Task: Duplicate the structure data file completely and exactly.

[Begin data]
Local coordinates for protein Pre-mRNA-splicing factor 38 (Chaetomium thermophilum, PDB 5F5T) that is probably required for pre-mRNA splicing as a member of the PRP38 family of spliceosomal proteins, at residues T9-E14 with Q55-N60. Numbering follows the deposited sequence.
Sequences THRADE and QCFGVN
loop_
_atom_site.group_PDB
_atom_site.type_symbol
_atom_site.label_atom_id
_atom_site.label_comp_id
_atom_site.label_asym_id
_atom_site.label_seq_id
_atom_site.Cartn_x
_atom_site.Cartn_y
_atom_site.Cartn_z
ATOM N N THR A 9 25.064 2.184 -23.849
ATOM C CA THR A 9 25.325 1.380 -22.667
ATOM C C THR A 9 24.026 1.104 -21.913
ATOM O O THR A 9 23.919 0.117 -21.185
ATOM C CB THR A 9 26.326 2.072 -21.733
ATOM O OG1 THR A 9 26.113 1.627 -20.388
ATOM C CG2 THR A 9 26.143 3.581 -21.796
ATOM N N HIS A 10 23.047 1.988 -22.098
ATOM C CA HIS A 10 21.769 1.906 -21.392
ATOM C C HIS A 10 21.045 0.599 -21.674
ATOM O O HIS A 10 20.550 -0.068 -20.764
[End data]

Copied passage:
Local coordinates for protein Pre-mRNA-splicing factor 38 (Chaetomium thermophilum, PDB 5F5T) that is probably required for pre-mRNA splicing as a member of the PRP38 family of spliceosomal proteins, at residues T9-E14 with Q55-N60. Numbering follows the deposited sequence.
Sequences THRADE and QCFGVN
loop_
_atom_site.group_PDB
_atom_site.type_symbol
_atom_site.label_atom_id
_atom_site.label_comp_id
_atom_site.label_asym_id
_atom_site.label_seq_id
_atom_site.Cartn_x
_atom_site.Cartn_y
_atom_site.Cartn_z
ATOM N N THR A 9 25.064 2.184 -23.849
ATOM C CA THR A 9 25.325 1.380 -22.667
ATOM C C THR A 9 24.026 1.104 -21.913
ATOM O O THR A 9 23.919 0.117 -21.185
ATOM C CB THR A 9 26.326 2.072 -21.733
ATOM O OG1 THR A 9 26.113 1.627 -20.388
ATOM C CG2 THR A 9 26.143 3.581 -21.796
ATOM N N HIS A 10 23.047 1.988 -22.098
ATOM C CA HIS A 10 21.769 1.906 -21.392
ATOM C C HIS A 10 21.045 0.599 -21.674
ATOM O O HIS A 10 20.550 -0.068 -20.764